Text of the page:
KYTA Conference 2004
by Tresca Weinstein
Thursday night's opening session in the Main Chapel began with a recognition of the workshop presenters, teacher mentors, conference producers and assistants, Kripalu-affiliated studio owners, and Teaching for Diversity award recipients in the room. "I'd like to have one more group stand up," Shobhan said, once the applause had died down. "Everyone who came here to deepen their yoga practice and have funstand up!" All 350 of us rose to our feet.
The evening continued with a Power Point presentation by Kripalu's president, Dinabandhu Garrett Sarley, titled "Kripalu: A Vision for the Future and a Basis for Relationship." Speaking also for his wife and vice president, Ila, Dinabandhu described their approach to yoga as a "one-size-does-NOT-fit-all" tool for producing happiness. They envision Kripalu as an "institution where you go to discover what it means to be fully human and fully alive through a nonsectarian and nondogmatic approach to yoga," with the goal of advancing yoga as a foundation for a revitalized society. He and Ila will be focusing on increasing Kripalu's profile in mainstream culture, creating more opportunities for Kripalu yoga teachers to reach out to the world, and improving communication between the various "organisms" that make up the interconnected "reef" that is Kripalu. To hear Dinabandhu's talk in its entirety, visit www.kyta.org.
Nearly 30 different workshops and a handful of lunchtime presentations were offered on Friday and Saturday, covering everything from teaching techniques to the business of yoga. Deborah Welton of Shelby, N.C., an Integrative Yoga therapist visiting Kripalu for the first time, found the workshops she attended "all offered wonderful things and were complete and thorough." She also loved the gourmet meals! Jan Craver of Mobile, Ala., reported that her favorite workshop was Yoganand's Adding to the Mix: New Teachings on Kripalu Yoga. "It made me glad I'm a Kripalu-trained teacher. His ability to communicate what we're about is so clear and so deep."
In his keynote talk Friday evening, Shobhan spoke of our potential to be both fully human and fully divine. Prana is the connecting link in our being, the way to soul, he said, and attuning to its inner flow brings the body, mind, and heart into a state of harmonious balance. In her keynote address, Vidya Carolyn Dell'uomo brought the spirits of Swami Kripalu, Martin Luther King, Jr., and Mother Theresa into the Main Chapel. She played tapes of a dharma talk with Bapuji and an excerpt from King's "I have a dream" speech, and spoke of the role of faith and grace in the lives of teachers who heed the call to their profession. "When we say 'yes' to teaching, we are saying 'yes' to a soul-transforming way of life," she said.
Justin Morreale, a member of the Kripalu Board of Trustees, had big news for us on Sunday morning. The Alfond Foundation, run by the family of Harold Alfond, founder of the Dexter Shoe Company, has given Kripalu Center a challenge grant of up to $2 million in matching funds. That means your donation to Kripalu will be doubled by the Foundation. It's an amazing time to give to Kripalu, and you can specify where you'd like your donation to go. Donations to the Teaching for Diversity program will allow KYTA to continue supporting yoga teachers who bring yoga to disabled children, homeless shelters, inner-city youth, prisons, and other groups. "To know that we can replenish this well is a dream come true for me," said Vandita. "Your donation to the Teaching for Diversity program has never been more important and may never again carry such value. To date, we've awarded $75,000 with the help of generous gifts from the Tides and Ritter Foundations and Kripalu Center. Those funds are gone, but I have over 20 applications waiting from yoga teachers who are hoping to teach to underserved populations." A letter has been sent to KYTA members explaining how you can contribute.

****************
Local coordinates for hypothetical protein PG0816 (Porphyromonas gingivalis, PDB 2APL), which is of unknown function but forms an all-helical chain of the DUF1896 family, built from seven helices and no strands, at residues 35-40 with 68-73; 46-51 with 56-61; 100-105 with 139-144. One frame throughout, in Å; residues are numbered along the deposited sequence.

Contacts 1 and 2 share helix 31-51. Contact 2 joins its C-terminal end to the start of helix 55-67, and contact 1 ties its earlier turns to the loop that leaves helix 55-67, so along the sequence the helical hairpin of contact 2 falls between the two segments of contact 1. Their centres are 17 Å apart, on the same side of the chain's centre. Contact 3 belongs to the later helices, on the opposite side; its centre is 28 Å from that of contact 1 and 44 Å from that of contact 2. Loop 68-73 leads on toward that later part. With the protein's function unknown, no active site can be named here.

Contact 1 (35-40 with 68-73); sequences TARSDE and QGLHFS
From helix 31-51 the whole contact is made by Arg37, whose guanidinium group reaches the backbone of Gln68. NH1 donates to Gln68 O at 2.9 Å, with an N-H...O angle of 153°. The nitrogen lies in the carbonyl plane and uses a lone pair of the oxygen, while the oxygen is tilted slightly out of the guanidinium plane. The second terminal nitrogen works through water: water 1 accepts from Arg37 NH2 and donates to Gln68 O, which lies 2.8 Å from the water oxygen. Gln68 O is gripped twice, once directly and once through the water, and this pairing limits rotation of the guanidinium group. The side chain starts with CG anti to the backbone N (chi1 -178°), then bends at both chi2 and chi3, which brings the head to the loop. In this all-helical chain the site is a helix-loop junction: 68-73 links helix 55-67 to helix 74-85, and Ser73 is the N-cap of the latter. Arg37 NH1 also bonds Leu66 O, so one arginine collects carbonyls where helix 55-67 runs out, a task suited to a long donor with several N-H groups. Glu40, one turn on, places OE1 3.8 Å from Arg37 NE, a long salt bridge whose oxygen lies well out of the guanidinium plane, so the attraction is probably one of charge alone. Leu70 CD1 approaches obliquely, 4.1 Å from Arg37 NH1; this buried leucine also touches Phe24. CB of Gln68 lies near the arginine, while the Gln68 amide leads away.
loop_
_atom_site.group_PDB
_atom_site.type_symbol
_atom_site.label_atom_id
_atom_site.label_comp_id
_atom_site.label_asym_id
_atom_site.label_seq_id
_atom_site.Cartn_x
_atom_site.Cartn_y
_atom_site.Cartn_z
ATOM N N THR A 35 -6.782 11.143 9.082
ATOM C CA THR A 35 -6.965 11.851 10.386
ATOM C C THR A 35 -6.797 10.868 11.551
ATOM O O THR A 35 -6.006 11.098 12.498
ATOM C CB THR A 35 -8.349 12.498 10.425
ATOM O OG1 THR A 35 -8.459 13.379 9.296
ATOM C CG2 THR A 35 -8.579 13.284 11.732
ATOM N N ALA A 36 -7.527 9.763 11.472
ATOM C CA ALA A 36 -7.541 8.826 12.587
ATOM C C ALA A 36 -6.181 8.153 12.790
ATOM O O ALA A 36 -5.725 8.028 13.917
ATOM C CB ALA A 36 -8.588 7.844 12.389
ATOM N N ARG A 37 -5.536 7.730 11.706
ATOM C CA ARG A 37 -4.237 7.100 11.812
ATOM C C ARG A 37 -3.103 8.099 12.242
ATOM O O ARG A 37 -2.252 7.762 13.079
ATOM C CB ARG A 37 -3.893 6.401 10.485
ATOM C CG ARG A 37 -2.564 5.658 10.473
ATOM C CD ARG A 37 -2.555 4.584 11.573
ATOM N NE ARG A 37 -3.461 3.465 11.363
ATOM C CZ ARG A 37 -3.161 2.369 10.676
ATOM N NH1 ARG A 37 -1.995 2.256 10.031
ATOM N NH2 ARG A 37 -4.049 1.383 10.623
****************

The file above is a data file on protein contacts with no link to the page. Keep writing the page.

Also on Sunday morning, Megan McDonough, KYTA's marketing consultant, introduced the KYTA Yoga Entrepreneur Award; for more information, click on From the KYTA Office on the Highlights page. We heard from KYTA member Andrew Kahn, whose ongoing dedication to spreading peace, tolerance, and cooperation through the World is One Family project took human form during the conference in the shape of yoga teachers wearing the beautiful T-shirts Andrew designed. To use the logo, get bumper stickers for your students, or learn more about Andrew's booklet, Creating Peace in Our Current World, visit www.theworldisonefamily.com or e-mail firstname.lastname@example.org.
Shobhan led us through an integration and closing, giving each person time to share in small groups about their conference experience. "What is going to lead you forward on your unique path?" he asked, calling on us to put our next step into words. The room filled with laughter, tears, smiling faces, and iridescent soap bubbles. "You stick 350 yoga teachers in a single room, [with] open hearts and open minds, and we're going to connect extra, extra deeply," said Kripalu yoga teacher Jim Readey, who was returning for his ninth conference in as many years. "It happens every time for me, and that as much as anything fuels my personal growth."
The weekend was a transforming experience not just for participants, but also for the conference co-directors, hosting together for the fourth time. "I've been in a place of trust this whole weekend," said Vandita. " This was a pivotal conference in terms of speaking the great wisdoms of Bapuji, Martin Luther King, Mother Theresa and the many other great teachers who were called into the room during this conference." Said Shobhan, "Every time we gather for the KYTA conference I know in my bones that this is my tribe. I am so grateful to be walking the path with souls like these."